Abba is best known as the Swedish poppers who at least gave us singalongamammamia. But, it is also the way Christians pray – abba being the intimate term of address Jesus told his friends to use when praying to God who is their father.

Not such an off-the-wall thought while the world burns tonight. I am in the diocese of Skara in Sweden to celebrate tomorrow the 1000th anniversary of its existence. Skara was linked with the historic diocese of Wakefield which is now part of the new diocese of West Yorkshire & the Dales, and this is my fist visit – although technically I am here to represent the Archbishop of Canterbury.

The abba bit has crept up because not long after I arrived this evening I was invited to a closed-door conversation about the Middle East with bishops and others. The conversation was led by the Lutheran Bishop of Jordan and the Holy Land and an Egyptian Coptic Orthodox bishop. It was frank and robust.

I don’t intend to breach the implicit confidentiality of the discussion. Some conversations are only possible because confidentiality can be trusted. However, I am at liberty to make one or two observations on the back of it. Next week – particularly if I still have had no response from my letter to the Prime Minister about comprehensive strategy – I will come back to the questions I raised three weeks ago.

  • Churches outside the Middle East need to be working with and through the churches in the Middle East, and not simply channeling their support through NGOs. Christian leaders and communities on the ground know the reality and have the channels that work. (This applied also to places like Zimbabwe when I was involved some years ago.)
  • Churches outside the Middle East need to convey in multiple and varied ways the message and the reality that our brothers and sisters are not alone in their dire struggle. Relationship has to be demonstrated in multiple expressions that together build a picture.
  • Churches in the Middle East have enough statements made – they need a strategy for long-term survival. It is widely recognised that the loss of Christians from (for example) the Holy Land leaves the space to polarised conflict between two enemies. The presence of Christians brings a different set of relationships and allows ‘enemies’ to be held in the same space. Christians need to be in their lands for the benefit of others.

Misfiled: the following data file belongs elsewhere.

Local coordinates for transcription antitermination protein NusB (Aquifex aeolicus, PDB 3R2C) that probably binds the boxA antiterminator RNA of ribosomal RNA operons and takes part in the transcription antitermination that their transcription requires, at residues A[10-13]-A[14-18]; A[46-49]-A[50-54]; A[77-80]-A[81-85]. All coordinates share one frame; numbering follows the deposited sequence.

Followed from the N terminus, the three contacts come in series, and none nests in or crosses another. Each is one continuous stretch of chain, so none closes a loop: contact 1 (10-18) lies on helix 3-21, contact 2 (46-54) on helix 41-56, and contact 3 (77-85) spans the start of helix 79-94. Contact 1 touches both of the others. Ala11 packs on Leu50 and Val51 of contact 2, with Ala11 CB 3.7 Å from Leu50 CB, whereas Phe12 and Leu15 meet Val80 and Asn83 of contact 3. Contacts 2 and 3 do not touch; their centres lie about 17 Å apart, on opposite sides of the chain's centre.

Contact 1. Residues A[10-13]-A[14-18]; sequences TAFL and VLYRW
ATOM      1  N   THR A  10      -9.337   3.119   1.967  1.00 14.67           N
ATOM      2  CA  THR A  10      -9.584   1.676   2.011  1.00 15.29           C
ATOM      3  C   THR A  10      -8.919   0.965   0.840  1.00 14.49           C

• The West needs to let go of its paralysing guilt and develop a strategy that will hold in the long-term.
  • In the midst of the massive propaganda war over Gaza and Iraq/Syria – mediated by selective representation – it is murderously difficult to identify ‘truth’. But, how we address these questions has implications not only for people in conflict areas, but also for communities closer to home. See the rise in anti-semitism in England and wider afield in Europe – but also hear the voice of the Muslims who ask my how they can protect their Jewish neighbours and the synagogues in West Yorkshire.
  • The 1000 year history of the diocese of Skara in Sweden covers periods of success, disaster, war, oppression, fear, jubilation, and every other phenomenon that goes to make up life in the real world. Nothing romantic about it. But, it reinforces the commitment of Christian churches to place and territory – not to lord it over others, but to stay when others go, to serve when the world seems to be falling apart around us. In it for the duration.

Which, of course, is the hard question facing us in the Middle East: how do we enable Christians to stay in their lands and thrive into the longer-term future.

I am not saying this is the last word. Rather, I am simply ruminating on a difficult discussion this evening.